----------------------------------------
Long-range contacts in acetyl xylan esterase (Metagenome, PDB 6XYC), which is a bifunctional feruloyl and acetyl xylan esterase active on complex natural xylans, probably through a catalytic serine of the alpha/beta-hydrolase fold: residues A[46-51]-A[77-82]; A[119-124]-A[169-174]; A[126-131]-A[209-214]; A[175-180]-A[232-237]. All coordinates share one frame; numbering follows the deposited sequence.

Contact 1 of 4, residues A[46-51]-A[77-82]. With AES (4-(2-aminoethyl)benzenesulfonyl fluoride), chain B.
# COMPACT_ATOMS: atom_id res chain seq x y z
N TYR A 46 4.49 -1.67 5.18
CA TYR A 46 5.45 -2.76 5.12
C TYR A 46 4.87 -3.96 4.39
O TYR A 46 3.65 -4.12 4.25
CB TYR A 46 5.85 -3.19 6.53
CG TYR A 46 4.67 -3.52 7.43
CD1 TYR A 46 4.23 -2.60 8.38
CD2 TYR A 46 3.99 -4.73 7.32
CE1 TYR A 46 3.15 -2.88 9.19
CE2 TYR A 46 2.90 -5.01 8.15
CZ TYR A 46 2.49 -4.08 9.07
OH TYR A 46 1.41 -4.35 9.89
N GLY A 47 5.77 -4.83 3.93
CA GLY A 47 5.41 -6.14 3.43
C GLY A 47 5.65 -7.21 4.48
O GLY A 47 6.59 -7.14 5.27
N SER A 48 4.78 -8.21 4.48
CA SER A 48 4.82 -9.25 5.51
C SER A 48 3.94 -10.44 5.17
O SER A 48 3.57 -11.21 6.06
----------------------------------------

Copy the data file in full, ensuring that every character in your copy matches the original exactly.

Long-range contacts in acetyl xylan esterase (Metagenome, PDB 6XYC), which is a bifunctional feruloyl and acetyl xylan esterase active on complex natural xylans, probably through a catalytic serine of the alpha/beta-hydrolase fold: residues A[46-51]-A[77-82]; A[119-124]-A[169-174]; A[126-131]-A[209-214]; A[175-180]-A[232-237]. All coordinates share one frame; numbering follows the deposited sequence.

Contact 1 of 4, residues A[46-51]-A[77-82]. With AES (4-(2-aminoethyl)benzenesulfonyl fluoride), chain B.
# COMPACT_ATOMS: atom_id res chain seq x y z
N TYR A 46 4.49 -1.67 5.18
CA TYR A 46 5.45 -2.76 5.12
C TYR A 46 4.87 -3.96 4.39
O TYR A 46 3.65 -4.12 4.25
CB TYR A 46 5.85 -3.19 6.53
CG TYR A 46 4.67 -3.52 7.43
CD1 TYR A 46 4.23 -2.60 8.38
CD2 TYR A 46 3.99 -4.73 7.32
CE1 TYR A 46 3.15 -2.88 9.19
CE2 TYR A 46 2.90 -5.01 8.15
CZ TYR A 46 2.49 -4.08 9.07
OH TYR A 46 1.41 -4.35 9.89
N GLY A 47 5.77 -4.83 3.93
CA GLY A 47 5.41 -6.14 3.43
C GLY A 47 5.65 -7.21 4.48
O GLY A 47 6.59 -7.14 5.27
N SER A 48 4.78 -8.21 4.48
CA SER A 48 4.82 -9.25 5.51
C SER A 48 3.94 -10.44 5.17
O SER A 48 3.57 -11.21 6.06